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Duka et al 48 pp. Alcohol. 40 words.
Miles and Hardman 24 pp. Exercise bike.
Lang et al 54 pp. Fear of snakes and spiders.
Evaluation
+Support from the studies above.
+Anecdotal evidence. When we go to an old school, memories come flooding back.
Use word lists and artificial settings. Less realistic and valid.
Better explained by interference.
Impossible to separate state and context. Chocolate may create feelings of happiness.…read more

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Comparing interference and cuedependency theories of forgetting.
Similarities
Both say it is a problem with retrieving info
Both say forgetting can be from the LTM
Differences
Interference says forgetting is due to similar info getting confused. Cue dependency says
it is due to a lack of cues.
Interference says that durable memory requires focusing on one piece of information at a
time.
Interference also says that forgetting can be from the STM
Is Eyewitness Testimony reliable?
Case for unreliability:
AO1 Bartlett reconstructive memory.…read more

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Culture and society affect our behaviour e.g. it is not seen as socially acceptable to spit
in public in the UK. Whereas in other cultures or countries it is, such as China.
Obedience
The act of following an order given by a person who has recognised authority over you. Going
along with something even if you don't believe in it.
Obedience normally keeps us safe
Obedience allows complex systems to run smoothly e.g. drivers obey traffic lights to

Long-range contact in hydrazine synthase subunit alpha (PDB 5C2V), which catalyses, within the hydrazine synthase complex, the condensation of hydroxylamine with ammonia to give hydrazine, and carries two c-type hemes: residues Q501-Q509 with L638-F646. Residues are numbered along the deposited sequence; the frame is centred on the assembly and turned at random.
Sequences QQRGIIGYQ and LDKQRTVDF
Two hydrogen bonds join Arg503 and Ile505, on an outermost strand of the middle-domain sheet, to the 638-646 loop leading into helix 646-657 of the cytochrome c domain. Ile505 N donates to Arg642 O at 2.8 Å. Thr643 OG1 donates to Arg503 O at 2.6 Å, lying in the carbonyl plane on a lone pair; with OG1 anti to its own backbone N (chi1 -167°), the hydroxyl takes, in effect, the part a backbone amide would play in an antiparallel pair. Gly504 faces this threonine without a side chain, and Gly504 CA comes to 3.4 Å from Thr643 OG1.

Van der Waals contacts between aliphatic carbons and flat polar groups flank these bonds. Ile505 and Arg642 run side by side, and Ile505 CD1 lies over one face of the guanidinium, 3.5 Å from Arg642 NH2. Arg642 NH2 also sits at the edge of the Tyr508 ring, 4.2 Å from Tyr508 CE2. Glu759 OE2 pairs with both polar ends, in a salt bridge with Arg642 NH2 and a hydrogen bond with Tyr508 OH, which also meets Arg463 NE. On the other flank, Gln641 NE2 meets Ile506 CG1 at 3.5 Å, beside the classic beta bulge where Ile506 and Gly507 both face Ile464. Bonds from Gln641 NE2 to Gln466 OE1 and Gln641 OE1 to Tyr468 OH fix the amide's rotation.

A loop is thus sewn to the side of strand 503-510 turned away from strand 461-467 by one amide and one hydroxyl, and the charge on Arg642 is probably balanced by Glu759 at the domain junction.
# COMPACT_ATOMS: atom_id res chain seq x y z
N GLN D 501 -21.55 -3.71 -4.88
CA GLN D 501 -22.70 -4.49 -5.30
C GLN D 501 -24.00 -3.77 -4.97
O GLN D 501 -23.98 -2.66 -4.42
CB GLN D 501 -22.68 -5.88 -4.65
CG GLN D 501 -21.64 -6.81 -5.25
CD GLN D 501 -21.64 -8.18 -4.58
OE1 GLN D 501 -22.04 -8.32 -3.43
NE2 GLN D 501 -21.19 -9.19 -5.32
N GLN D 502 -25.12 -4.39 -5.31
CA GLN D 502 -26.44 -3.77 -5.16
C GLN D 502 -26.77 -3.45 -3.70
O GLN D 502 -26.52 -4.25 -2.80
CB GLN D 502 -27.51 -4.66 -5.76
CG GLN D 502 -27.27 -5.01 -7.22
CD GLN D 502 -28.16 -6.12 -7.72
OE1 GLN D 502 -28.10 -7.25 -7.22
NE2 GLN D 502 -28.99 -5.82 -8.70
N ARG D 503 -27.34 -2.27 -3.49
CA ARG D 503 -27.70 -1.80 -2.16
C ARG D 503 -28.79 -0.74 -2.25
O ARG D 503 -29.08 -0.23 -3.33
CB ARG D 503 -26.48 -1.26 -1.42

prevent crashes.
Obedience can save lives eg.…read more

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Procedure: pp's ordered to harass job applicants (confederate) to make them nervous. Told it
was in context to the research method. 39 pp volunteered from a newspaper article. Pp heard
the job applicants being told false info (if they failed the test it would not affect their chances).
The applicants became distressed and accused the researcher of giving false information. The
conversation between the applicant and researcher was scripted. If the pp refused to make the
remarks they were prodded to continue.…read more

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Agency Theory Milgram
Way of explaining obedience. Human behavior evolved to include the tendency to obey because
rule based behaviour enables stability of a complex human society. We obey when we act in two
states. These two states are opposing. We switch between the two.
The autonomous state is when an individual directs and take responsibility of their own
actions.…read more

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Has support from Sherif's Robber's Cave experiment. When the boys at a summer camp were
grouped they became hostile towards each other when they were aware of each other.
+Has support from Tajfel's Minimal Group study. Found that people will discriminate in favour of
their ingroup.
+Explains realworld behaviour (football crowd violence).
+Has useful application. If prejudice stems from grouping, the Common Ingroup Identity Model
can help tackle prejudice.
Simplifies complex human relations. Prejudice could be due to historic background.…read more

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Results: Before the tournament was introduced the boys were fighting. One group burnt the
other groups flag. When the prize was awarded, the other group stole it. There was a strong
ingroup preface. Violence began before the competition.
Conclusion: The introduction of competition increased prejudice and discrimination, leading to a
clear intergroup conflict
Evaluation:
+Ecological validity reflects real world environment for the boys.
+Experimental validity they were unaware they were in an experiment so there would be little or
no demand characteristics.…read more